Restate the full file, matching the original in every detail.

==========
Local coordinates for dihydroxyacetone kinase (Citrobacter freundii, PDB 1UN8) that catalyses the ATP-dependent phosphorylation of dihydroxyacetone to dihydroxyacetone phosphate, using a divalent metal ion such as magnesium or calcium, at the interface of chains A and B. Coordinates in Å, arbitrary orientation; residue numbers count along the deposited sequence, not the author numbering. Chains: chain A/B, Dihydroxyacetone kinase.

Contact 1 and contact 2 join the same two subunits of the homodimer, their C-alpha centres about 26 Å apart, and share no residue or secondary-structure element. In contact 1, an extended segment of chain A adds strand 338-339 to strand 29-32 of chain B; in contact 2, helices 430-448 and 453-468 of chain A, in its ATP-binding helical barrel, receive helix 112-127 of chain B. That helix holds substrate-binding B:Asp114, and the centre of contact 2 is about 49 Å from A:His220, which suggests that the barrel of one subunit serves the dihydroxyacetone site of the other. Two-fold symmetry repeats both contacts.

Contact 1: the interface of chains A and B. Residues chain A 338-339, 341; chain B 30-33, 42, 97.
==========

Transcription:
Local coordinates for dihydroxyacetone kinase (Citrobacter freundii, PDB 1UN8) that catalyses the ATP-dependent phosphorylation of dihydroxyacetone to dihydroxyacetone phosphate, using a divalent metal ion such as magnesium or calcium, at the interface of chains A and B. Coordinates in Å, arbitrary orientation; residue numbers count along the deposited sequence, not the author numbering. Chains: chain A/B, Dihydroxyacetone kinase.

Contact 1 and contact 2 join the same two subunits of the homodimer, their C-alpha centres about 26 Å apart, and share no residue or secondary-structure element. In contact 1, an extended segment of chain A adds strand 338-339 to strand 29-32 of chain B; in contact 2, helices 430-448 and 453-468 of chain A, in its ATP-binding helical barrel, receive helix 112-127 of chain B. That helix holds substrate-binding B:Asp114, and the centre of contact 2 is about 49 Å from A:His220, which suggests that the barrel of one subunit serves the dihydroxyacetone site of the other. Two-fold symmetry repeats both contacts.

Contact 1: the interface of chains A and B. Residues chain A 338-339, 341; chain B 30-33, 42, 97.